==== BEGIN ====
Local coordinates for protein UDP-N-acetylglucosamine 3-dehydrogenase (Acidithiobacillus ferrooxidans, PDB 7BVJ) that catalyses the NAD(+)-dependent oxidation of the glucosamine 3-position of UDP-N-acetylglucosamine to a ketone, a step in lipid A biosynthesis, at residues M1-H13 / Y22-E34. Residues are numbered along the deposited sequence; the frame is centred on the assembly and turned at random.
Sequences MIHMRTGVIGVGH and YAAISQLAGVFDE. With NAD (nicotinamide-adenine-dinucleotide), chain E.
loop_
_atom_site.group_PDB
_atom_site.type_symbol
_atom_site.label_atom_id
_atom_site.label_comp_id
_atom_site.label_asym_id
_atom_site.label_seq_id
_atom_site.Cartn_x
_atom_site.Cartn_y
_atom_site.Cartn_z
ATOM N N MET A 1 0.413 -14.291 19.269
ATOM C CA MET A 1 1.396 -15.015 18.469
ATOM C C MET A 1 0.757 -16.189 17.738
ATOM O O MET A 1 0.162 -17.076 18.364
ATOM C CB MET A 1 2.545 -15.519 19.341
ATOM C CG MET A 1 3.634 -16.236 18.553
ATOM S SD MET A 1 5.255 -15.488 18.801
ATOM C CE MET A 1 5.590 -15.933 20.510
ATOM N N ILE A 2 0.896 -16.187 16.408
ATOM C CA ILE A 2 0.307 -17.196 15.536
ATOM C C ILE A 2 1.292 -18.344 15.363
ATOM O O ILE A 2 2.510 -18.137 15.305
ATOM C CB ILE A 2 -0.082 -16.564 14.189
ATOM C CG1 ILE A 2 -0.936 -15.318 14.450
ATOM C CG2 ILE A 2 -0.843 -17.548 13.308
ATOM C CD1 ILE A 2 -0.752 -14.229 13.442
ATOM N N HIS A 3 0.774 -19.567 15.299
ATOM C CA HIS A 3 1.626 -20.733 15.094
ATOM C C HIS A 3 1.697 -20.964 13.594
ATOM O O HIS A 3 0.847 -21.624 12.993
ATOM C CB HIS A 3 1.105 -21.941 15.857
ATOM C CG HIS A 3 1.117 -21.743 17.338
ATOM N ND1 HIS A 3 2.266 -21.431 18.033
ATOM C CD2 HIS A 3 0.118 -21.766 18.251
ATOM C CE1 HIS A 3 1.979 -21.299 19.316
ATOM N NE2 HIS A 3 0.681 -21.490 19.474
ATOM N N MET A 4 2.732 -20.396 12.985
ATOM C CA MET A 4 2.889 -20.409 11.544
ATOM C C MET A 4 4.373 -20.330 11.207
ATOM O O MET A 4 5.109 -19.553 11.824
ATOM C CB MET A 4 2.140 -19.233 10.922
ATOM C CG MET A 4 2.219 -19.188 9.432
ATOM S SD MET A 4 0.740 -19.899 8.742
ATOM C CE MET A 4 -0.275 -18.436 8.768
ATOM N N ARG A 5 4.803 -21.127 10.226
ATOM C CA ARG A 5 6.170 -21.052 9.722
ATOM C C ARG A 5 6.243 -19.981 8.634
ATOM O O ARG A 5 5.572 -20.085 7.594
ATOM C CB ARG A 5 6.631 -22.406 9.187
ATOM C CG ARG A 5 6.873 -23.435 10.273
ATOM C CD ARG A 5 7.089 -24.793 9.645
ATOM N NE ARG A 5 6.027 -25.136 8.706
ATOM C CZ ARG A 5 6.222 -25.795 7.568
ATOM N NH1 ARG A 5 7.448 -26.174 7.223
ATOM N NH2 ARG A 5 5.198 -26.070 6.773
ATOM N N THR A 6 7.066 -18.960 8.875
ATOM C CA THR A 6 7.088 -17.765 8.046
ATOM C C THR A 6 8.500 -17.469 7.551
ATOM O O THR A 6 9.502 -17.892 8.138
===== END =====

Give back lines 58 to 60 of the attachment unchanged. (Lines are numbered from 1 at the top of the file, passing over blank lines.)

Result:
ATOM N N THR A 6 7.066 -18.960 8.875
ATOM C CA THR A 6 7.088 -17.765 8.046
ATOM C C THR A 6 8.500 -17.469 7.551